I hear it all the time: I would lift weights if only I could fit it into my busy schedule. Well, that’s no longer an excuse. Here’s a training routine that requires you to work out only two times a week. And you know what? It’ll be damn effective too.
This program works because it meets all the requirements for building strength and power’in only two workouts. Let’s start by reviewing some of the basics that a routine must incorporate if you want to optimize strength and muscle growth. Whether you train twice a week or five times, you can’t stray too far from these basics.
‘Train frequently enough to stimulate gains.
This rule is the hardest to adhere to when you’re using a two-day schedule, but it’s not a problem when you do a whole-body workout. Most lifters make the mistake of using a split routine when they’re training only twice a week. The result is that they don’t get in enough work for each bodypart’a problem in itself’and then they compound that by taking too long off before training the bodypart again. A host of good things happen to you hormonally after you train a bodypart, and the only way to take proper advantage of that is by training all your bodyparts at least twice a week. On this program you do a whole-body workout twice a week.
If you want to be at least as strong as you look, you must incorporate some explosive-rep training into your regimen. And if you want to be stronger than you look, speed-rep training is an absolute must.
And I mean heavy. Most bodybuilders think that six to eight reps is heavy, but if you’re after maximum gains in strength, six to eight reps is going to be your light stuff. You need to do very-low-rep work of one to three per set every week in order to keep making progress. When you’re after mass as well as strength, you do your higher-rep work after your low-rep stuff.
‘Change your program frequently.
A lot of lifters find it hard to inject enough variety into their training when they’re doing whole-body workouts. That’s because they frequently do too much work’that is, too much volume’at each session, wanting to do multiple exercises for every bodypart. The routine outlined here avoids that problem: You change exercises every week.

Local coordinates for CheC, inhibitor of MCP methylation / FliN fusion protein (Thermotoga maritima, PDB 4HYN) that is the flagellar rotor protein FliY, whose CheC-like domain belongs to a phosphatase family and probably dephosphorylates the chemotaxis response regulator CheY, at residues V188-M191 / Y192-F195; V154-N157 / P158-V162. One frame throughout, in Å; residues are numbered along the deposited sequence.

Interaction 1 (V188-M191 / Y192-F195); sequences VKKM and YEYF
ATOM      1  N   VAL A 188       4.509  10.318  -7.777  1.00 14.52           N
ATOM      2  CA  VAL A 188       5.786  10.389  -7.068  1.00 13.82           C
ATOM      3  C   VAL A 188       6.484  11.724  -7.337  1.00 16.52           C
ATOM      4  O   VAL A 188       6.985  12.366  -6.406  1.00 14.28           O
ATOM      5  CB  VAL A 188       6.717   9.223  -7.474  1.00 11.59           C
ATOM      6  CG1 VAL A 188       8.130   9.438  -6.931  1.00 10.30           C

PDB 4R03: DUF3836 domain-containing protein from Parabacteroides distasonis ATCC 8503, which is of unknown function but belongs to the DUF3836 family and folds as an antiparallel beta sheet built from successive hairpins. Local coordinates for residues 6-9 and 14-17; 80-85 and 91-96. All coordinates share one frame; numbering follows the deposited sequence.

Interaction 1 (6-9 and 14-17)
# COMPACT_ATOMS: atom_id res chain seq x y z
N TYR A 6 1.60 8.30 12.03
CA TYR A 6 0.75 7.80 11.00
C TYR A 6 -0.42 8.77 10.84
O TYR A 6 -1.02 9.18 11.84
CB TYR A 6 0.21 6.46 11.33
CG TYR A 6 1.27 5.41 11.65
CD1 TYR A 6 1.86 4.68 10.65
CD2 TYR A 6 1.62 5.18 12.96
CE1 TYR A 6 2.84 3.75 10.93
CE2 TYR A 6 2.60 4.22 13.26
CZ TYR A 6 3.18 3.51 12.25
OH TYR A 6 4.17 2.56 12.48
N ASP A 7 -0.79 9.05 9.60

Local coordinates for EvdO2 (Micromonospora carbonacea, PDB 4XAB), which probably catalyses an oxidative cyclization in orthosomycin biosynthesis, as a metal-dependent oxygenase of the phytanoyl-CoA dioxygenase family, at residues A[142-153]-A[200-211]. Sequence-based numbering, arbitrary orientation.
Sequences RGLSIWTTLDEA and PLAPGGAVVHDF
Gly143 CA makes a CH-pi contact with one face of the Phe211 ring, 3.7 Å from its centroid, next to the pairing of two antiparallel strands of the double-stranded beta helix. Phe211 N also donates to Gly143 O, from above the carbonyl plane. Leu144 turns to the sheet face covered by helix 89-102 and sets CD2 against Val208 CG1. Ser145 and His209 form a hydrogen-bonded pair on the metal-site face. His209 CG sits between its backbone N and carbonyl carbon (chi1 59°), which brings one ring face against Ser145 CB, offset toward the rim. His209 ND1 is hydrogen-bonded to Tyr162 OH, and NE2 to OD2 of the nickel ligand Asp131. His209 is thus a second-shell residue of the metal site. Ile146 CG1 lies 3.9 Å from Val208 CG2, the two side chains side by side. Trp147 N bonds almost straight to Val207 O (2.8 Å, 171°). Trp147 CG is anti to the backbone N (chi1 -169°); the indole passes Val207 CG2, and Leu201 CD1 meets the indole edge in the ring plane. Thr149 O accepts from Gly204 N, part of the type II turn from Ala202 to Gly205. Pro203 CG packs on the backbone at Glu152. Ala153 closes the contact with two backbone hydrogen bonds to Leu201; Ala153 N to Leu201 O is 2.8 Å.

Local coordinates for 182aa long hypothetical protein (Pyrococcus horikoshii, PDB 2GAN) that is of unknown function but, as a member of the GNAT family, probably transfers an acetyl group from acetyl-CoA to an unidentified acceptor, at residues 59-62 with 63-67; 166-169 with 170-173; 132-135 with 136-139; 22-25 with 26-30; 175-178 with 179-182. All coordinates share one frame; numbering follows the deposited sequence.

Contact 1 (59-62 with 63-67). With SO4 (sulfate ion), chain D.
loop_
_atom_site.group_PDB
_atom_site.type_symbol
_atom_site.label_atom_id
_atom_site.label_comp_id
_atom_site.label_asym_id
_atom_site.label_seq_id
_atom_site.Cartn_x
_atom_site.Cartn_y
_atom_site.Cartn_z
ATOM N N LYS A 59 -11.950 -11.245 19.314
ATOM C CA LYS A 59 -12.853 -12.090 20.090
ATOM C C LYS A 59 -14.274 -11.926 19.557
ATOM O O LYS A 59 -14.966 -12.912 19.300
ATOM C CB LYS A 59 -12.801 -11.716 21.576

‘Keep your sessions relatively short.
It’s the problem most advanced lifters have with twice-a-week training: How do you do enough work for each bodypart and still limit your workouts to around an hour or an hour and a half max? I think that most lifters, especially strength athletes, simply take too long between sets. On this program you keep rest periods to a minimum. ALL Those are the basics; now for the workouts. Since you do only two workouts a week, you want to take at least two days off after the first session and three days off after the second. Most lifters like to train on Monday and Thursday. Just make sure your schedule fits the following model:
Day 1: Workout 1
Day 2: Off
Day 3: Off
Day 4: Workout 2
Day 5: Off
Day 6: Off
Day 7: Off
Day 8: Cycle begins again.
Workout 1: Explosive Day
Speed squats 10 x 2
Always start your whole-body workouts with leg work, preferably squats. Some people like to save the leg work until the end of the session, but I think that’s a big mistake. For one thing, when you save the squats for last, you also’without thinking about it’save a lot of your strength as well. When you do the hardest work at the beginning of your session, however, you don’t try to save anything. For me it makes the rest of the session a breeze when I know that I’ve already knocked out the hard stuff. Once I get through the squats, there’s nothing I can’t do.
Go as low as possible on the speed squats, almost to rock bottom. Lower fast but under control, and explode out of the hole as quickly as possible. Use a medium stance and place the bar fairly high to optimize the quadriceps; powerlifters may want to use a low placement and wide stance for more power. Take no more than a minute’s rest between sets.
Speed benches 9 x 3